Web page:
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Sargent students present research at APTA conference

Two graduate students in Boston University’s Sargent College of Health and Rehabilitation Sciences presented their research at the American Physical Therapy Association’s 2020 Combined Sections Meeting, a national conference that ran from Wednesday through Saturday.

Ellie Ottman and Jenna Zaje

Jenna Zajec, a PhD student in Boston University Sargent College of Health and Rehabilitation Services and physical therapist, presents her study at the American Physical Therapy Association’s 2020 Combined Sections Meeting. COURTESY JENNA ZAJEC

c, both first year PhD students at Sargent, traveled to Denver, Colorado for the conference to present posters displaying their findings. The conference hosted over 18,000 students and field professionals.

Ottman’s research involved the study of sleep characteristics in people who have suffered acute strokes or acute traumatic brain injury. Ottman began her research at Eastern Washington University and that, upon coming to BU in the fall, continued her work.

Ottman said Louis Awad, her current faculty mentor and assistant professor of physical therapy at Sargent, as well as Elena Crooks, an assistant professor of physical therapy at Eastern Washington University, both played a significant role in her attending CSM.

“The professor I worked with, Elena Crooks, really pushed me to apply for conferences and to disseminate the research we were working on,” Ottman said. “She encouraged me to apply for CSM, which I did with her support as well as with the support of my current mentor here at the BU.”

Awad wrote in an email that Ottman’s presentation at CSM gave her the chance to combine a wide variety of skills and put them on display for others.

“Although [Ottman] is a first year PhD student, she already completed training as a Doctor of Physical Therapy and is a practicing clinician,” Awad wrote. “Presenting at CSM gave her the opportunity to combine her clinical training with the research training she is receiving at BU.”

Ottman said the conference gave her the chance to find common ground between her research and the work of other physical therapists and researchers. 

“Even though sleep and neurological disorders may not be relevant to all clinicians who were there, I think it was a great opportunity to find common ground between us and to talk about how we can look at our patients from this very holistic perspective,” Ottman said. “It was really an incredible experience, both from a perspective of being able to attend educational sessions at the conference, but also just from the perspective of presenting my own research.”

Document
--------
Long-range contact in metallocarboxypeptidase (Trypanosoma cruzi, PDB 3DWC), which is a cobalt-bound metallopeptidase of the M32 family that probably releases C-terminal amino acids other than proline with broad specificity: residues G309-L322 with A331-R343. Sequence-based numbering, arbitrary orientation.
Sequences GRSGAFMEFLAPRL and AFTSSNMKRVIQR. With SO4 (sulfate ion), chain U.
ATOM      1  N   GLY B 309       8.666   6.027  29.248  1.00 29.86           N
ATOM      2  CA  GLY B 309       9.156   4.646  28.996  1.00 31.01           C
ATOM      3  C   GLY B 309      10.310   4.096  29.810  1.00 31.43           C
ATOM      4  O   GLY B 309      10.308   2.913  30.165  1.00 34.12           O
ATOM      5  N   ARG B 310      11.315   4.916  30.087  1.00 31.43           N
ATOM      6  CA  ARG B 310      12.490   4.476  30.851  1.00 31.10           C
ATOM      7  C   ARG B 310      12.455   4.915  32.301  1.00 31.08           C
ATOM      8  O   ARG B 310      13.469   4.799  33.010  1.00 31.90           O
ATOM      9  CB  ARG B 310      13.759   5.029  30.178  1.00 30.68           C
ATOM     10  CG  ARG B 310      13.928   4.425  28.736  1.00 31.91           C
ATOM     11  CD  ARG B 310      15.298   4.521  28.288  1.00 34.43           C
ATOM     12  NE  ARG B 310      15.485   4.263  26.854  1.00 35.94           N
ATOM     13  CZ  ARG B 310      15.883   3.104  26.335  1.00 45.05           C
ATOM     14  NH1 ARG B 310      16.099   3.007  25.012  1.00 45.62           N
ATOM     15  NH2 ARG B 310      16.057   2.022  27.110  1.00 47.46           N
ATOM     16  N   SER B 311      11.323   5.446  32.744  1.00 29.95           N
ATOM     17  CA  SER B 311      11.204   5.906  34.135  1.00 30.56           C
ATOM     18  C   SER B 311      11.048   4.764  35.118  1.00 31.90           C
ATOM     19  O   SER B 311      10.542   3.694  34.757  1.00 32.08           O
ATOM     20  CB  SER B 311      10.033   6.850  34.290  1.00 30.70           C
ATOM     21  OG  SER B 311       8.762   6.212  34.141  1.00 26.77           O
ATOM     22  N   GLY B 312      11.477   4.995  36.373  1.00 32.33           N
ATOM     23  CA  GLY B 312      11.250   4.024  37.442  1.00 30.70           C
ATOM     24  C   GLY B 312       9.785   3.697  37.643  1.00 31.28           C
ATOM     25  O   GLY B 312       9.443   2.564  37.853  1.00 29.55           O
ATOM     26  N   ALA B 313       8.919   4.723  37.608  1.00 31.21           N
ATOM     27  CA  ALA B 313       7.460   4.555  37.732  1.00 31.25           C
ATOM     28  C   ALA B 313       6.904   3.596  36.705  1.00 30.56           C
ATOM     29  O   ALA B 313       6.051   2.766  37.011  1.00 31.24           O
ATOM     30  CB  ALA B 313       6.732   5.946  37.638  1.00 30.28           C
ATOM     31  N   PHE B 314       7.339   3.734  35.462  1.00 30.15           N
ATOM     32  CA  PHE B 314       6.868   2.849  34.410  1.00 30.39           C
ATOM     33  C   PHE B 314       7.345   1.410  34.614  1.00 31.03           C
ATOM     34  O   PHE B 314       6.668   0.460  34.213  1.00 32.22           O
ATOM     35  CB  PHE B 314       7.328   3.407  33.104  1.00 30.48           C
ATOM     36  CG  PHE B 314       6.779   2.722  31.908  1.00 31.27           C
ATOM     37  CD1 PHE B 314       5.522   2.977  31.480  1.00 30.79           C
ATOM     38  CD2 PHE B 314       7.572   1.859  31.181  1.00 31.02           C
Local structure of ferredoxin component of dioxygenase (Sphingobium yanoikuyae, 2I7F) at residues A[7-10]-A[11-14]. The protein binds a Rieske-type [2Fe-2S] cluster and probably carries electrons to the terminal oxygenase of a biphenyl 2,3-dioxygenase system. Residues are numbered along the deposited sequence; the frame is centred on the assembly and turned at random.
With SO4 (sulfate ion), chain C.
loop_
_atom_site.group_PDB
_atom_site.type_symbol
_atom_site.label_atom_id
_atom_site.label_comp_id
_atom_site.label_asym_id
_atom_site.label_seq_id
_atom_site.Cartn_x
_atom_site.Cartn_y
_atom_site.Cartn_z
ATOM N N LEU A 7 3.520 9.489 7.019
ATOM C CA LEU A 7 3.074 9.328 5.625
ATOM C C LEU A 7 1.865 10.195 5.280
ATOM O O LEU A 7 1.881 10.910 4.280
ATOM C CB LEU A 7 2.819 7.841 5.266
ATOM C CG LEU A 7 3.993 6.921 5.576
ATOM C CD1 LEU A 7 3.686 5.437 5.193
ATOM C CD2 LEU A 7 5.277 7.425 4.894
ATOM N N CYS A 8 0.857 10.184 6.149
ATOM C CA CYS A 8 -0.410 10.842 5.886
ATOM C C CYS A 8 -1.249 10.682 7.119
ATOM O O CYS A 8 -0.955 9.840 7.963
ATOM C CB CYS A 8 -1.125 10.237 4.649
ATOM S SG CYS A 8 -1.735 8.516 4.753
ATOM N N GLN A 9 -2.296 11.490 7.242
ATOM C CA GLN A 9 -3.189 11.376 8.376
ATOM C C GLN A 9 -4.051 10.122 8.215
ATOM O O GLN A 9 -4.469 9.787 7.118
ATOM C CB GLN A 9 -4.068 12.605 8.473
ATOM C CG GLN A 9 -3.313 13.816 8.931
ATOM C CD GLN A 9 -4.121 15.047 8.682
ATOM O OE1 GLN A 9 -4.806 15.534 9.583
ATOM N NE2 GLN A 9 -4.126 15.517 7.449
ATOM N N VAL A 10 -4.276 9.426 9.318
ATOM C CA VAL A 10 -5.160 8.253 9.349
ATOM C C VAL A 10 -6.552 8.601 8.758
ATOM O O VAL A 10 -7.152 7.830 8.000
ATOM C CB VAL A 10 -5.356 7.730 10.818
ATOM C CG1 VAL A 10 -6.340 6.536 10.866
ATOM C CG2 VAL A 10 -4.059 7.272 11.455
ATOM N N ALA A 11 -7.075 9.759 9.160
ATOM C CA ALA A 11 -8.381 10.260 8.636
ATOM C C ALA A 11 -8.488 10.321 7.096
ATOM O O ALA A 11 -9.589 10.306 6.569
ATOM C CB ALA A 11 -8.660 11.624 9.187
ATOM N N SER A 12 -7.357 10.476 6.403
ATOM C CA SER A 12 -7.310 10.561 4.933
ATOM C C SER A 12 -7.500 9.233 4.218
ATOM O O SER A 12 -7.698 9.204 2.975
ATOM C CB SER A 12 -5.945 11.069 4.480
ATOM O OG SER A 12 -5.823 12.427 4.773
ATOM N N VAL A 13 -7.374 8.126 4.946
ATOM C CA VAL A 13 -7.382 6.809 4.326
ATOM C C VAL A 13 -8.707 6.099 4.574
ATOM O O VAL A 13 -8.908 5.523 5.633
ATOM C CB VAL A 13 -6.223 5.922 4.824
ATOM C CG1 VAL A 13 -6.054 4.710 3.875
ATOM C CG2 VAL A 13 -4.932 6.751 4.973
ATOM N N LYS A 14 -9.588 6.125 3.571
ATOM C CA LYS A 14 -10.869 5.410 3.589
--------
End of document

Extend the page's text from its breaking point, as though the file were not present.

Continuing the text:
Zajac’s research focused on the effectiveness of clinical measures of walking in predicting the natural walking patterns of people with Parkinson’s disease. Zajac will be continuing to research this topic over the next five years with the help of Jim Cavanaugh, a professor of physical therapy at the University of New England.

Zajec said the conference is one of her favorites because of networking opportunities and the broad reach of topics addressed by specific presenters and exhibitors. 

“The topics range from women’s health to neurology, military physical therapy to aquatics, children to older adults. It goes all around the gamut of things,” Zajec said. “I think the big thing is networking, as well. You’re just able to meet so many people there.”

Awad wrote that the conference also allows for students such as Ottman and Zajec to have an immediate impact in their field of study.

“Presenting clinical research is a very rewarding experience,” Awad wrote. “Not only do you get the opportunity to share the work you love with colleagues across the world, but there is a high likelihood that your research can have near-term impact on clinical practice.”

While Ottman and Zajec participated in the poster presentation portion of CSM, the conference also included a variety of educational seminars and technology displays relevant to the field of physical therapy. 

Teilachanell Angel, a first year MBA student in the Questrom School of Business, said she thinks research is nearly always beneficial, but that it is particularly Ottman’s area of study with sleep.

“I think sleep is an area that most of us don’t really think about,” Angel said. “It’s something that we do, but we don’t really think about how it influences our lives [and] our health, so I think there’s still a lot of opportunity to gain those insights through research.”

Catherine Della Santina, a senior in the College of Engineering, said she herself has looked into the effects of not getting adequate sleep and believes Ottman’s research could help inform more people of sleep’s importance.

“I think the more research that can be collected on how the sleep cycle affects various things, the more we’ll be able to understand the wide reaching implications of it,” Della Santina said. “I think right now it’s a fair assumption to say it affects all aspects of health, but being able to draw a tangible, quantifiable connection is always really valuable.”

Vivek Cherian, a junior in ENG, said that the opportunity Ottman and Zajec had to present at CSM shows how dedicated BU is to providing research opportunities.

“I think it’s a really great thing to do,” Cherian said, “and speaks to the value that BU places on research as a research university.”

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